May 14, 2024 • By Dennis Beaver

If you’re thinking about becoming an entrepreneur, you may be wondering whether you’d be more successful starting a business or buying an established business.

“‘Start your own business, open your own shop’ has always been part of the American dream,” observes Josh Tolley, nationally syndicated talk show host and author of the recently published Acquisitional Wealth.

“Sadly, few people pay enough attention to statistics that show approximately 50% of start-ups fail within five years. However, if a business remains open for a decade, the odds are that it will survive and has the potential to be marketable. So, if you have the option of investing in a new business or buying a well-established, going concern, just think of the hassle, worry and grief that can be avoided. But you’ve got to go about it the right way, realize the importance of having your own support team, and don’t even dream of doing it alone!”

Don’t fall for social media instant experts

In recent years, a number of our clients have run their business ideas by my staff — ideas and schemes, as Tolley correctly points out, “that often (stem) from a growing social media presence of insta-experts and coaches who sell do-it-yourself, expensive ‘how to buy a business’ courses, along with a list of several self-named resources that are available to buy now from their websites.

“Very much like the stock market mania of the COVID years, otherwise sober, mature adults act more like high school kids infatuated with their first love. This is where the failure to have competent, professional help and guidance can prove costly,” he says.

I asked Tolley to set out some of the most glaring mistakes anyone wanting to buy a business can make.

1. Follow the wrong advice and think you can do it on your own.

So many people are trying to go it alone, following the advice of an online business coach who says, “I can guide you in buying an ongoing business, so why pay for a lawyer or an accountant?”

The result is an epidemic of financial and legal problems. If you are buying a business, definitely use the experience of a broker, a transactional attorney and, if applicable, an accountant familiar with the dynamics of the enterprise. “It’s going to save you years of headaches, stress and possible legal ramifications to the business,” Tolley notes.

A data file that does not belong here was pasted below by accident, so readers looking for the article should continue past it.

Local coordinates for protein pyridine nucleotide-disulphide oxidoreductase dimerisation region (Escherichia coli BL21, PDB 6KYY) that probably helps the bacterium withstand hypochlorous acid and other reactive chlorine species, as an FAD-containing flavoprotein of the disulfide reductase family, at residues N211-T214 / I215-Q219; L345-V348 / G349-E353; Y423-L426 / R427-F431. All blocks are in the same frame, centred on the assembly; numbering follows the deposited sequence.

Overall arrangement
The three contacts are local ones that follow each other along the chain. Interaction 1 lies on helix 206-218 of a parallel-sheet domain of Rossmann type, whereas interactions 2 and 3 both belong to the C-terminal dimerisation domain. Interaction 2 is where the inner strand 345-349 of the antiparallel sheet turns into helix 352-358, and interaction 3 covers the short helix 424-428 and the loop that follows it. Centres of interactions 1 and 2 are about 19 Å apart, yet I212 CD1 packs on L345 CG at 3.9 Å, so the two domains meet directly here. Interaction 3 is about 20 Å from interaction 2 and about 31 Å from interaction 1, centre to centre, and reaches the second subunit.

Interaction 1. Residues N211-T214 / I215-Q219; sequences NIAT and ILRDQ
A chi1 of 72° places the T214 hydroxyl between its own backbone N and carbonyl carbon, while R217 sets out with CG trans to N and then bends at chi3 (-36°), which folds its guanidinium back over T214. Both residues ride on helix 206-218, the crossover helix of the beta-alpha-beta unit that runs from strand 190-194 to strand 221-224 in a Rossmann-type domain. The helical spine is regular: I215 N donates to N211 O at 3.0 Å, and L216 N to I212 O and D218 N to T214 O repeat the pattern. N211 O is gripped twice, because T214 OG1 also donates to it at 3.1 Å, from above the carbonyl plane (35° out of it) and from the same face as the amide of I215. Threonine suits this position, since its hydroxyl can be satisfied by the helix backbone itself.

2. Buy retail or income-producing property.

The second most frequent mistake is getting into either retail or income-producing real estate. Tolley underscores, “Retail is not where you want to start, and you must accept the fact that there is a lot of unstable ground when it comes to retail. Restaurants are retail. Anything can upset the apple cart, from a pandemic to even construction on the road in front of the business/restaurant you just purchased.”

He makes a strong case in his book: “Make sure that you are purchasing a business that is not dependent on retail conditions, but instead depends on market or B2B (business-to-business) conditions.”

3. Think you’re going to be successful without going all in.

Contrary to other endeavors in life, if you’re going to acquire a business, jump in entirely or don’t jump in. “Once you have acquired a business,” Tolley points out, “you have to commit and really go for it. So often, I’ve seen the results of ‘entrepreneurs’ who tried to continue working their regular job. A variant of that mental process thinks, ‘Well, we saved $200,000 for a down payment, so let’s try $50,000 down to just give it a taste.’ That never works out.”

4. Change your team of advisers during the process.

“Don’t listen to your friends who might have owned one business once or who have no experience at all,” Tolley cautions. “This isn’t a time to get a consensus from friends and family. Unless they’ve done this successfully, their opinions don’t really carry a whole lot of weight. As many first-time buyers don’t come from a business background, their friends and family tend to have a similar lack of experience, and so their advice may lead down incorrect paths.”

How to prepare to buy a business

Before buying a business, you have to prepare financially by:

Keeping your credit score high
Not incurring any unnecessary new debt, such as a new car
Postponing any sort of credit hit until after the purchase
Ensuring your tax records are clean and up-to-date

Concluding our interview, Tolley shared a prescription for a successful business purchase by someone who has never before owned or operated a business: Start learning as many business skills and acquiring as much practical business knowledge as you can, rather than focusing on specific industry capabilities.

“Your overall business skill set is going to serve you much better in acquiring the company and running it successfully,” he says. “For example, with a restaurant, how to manage employees is going to serve you better than mastering a risotto recipe. Related and important skills will come with the business; knowing how to drive the business — like learning how to not just drive a car but race it and win — is now your goal.”

Dennis Beaver Practices law in Bakersfield and welcomes comments and questions from readers,
which may be faxed to (661) 323-7993,
or e-mailed to Lagombeaver1 – at –